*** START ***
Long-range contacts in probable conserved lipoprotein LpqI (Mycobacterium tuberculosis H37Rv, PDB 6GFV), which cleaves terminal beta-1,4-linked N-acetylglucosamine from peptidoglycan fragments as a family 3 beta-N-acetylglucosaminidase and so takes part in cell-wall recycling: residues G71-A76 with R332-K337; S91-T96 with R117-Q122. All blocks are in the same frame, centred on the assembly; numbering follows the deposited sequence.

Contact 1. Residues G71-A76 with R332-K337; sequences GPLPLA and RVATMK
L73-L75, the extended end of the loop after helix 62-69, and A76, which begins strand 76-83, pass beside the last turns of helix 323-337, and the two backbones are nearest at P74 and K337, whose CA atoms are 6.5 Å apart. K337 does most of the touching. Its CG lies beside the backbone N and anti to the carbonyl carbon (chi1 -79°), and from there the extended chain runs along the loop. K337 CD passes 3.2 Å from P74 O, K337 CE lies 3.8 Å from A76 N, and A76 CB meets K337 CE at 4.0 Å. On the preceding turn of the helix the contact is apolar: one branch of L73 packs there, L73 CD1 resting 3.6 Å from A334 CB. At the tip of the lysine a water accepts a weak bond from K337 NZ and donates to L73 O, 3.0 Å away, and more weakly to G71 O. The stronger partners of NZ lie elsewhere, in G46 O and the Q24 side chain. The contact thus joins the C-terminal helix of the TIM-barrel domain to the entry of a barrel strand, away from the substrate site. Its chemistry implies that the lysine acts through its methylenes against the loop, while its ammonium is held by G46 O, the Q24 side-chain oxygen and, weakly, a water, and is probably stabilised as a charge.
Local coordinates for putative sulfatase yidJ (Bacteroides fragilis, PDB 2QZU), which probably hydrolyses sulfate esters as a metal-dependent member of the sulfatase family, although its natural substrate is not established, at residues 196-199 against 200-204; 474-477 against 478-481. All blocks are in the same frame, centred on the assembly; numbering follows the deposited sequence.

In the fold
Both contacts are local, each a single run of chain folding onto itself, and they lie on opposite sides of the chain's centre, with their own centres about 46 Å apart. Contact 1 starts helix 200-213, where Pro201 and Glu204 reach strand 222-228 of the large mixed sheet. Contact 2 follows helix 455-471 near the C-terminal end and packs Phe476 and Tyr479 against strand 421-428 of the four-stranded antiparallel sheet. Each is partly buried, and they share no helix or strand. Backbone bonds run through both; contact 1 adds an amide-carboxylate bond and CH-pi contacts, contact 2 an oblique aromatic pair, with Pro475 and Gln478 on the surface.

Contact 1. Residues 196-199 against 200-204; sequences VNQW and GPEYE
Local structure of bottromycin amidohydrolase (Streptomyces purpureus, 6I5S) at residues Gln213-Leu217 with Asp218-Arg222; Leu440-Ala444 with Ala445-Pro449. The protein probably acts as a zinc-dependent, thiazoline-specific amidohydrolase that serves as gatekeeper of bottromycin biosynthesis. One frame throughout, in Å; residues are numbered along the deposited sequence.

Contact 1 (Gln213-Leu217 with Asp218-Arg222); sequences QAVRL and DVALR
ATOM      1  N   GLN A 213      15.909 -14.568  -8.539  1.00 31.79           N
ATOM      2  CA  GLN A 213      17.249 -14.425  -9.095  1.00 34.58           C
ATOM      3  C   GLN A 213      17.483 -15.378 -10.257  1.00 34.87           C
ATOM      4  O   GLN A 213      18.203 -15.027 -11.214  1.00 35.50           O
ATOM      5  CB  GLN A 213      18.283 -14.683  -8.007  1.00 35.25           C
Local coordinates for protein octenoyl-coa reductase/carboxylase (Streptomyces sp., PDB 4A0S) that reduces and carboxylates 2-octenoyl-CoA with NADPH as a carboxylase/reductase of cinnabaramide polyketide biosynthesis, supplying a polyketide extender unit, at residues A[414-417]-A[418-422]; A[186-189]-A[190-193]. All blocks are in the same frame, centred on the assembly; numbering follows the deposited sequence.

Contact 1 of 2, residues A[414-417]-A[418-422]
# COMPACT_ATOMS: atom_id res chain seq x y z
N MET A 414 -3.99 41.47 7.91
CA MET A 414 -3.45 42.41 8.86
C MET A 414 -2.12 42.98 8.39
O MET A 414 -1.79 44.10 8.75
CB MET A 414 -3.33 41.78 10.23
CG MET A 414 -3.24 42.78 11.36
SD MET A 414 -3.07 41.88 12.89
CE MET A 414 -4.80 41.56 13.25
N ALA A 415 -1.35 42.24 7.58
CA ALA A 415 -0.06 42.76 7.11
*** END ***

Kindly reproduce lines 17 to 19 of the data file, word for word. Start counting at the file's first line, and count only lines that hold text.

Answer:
# COMPACT_ATOMS: atom_id res chain seq x y z
N MET A 414 -3.99 41.47 7.91
CA MET A 414 -3.45 42.41 8.86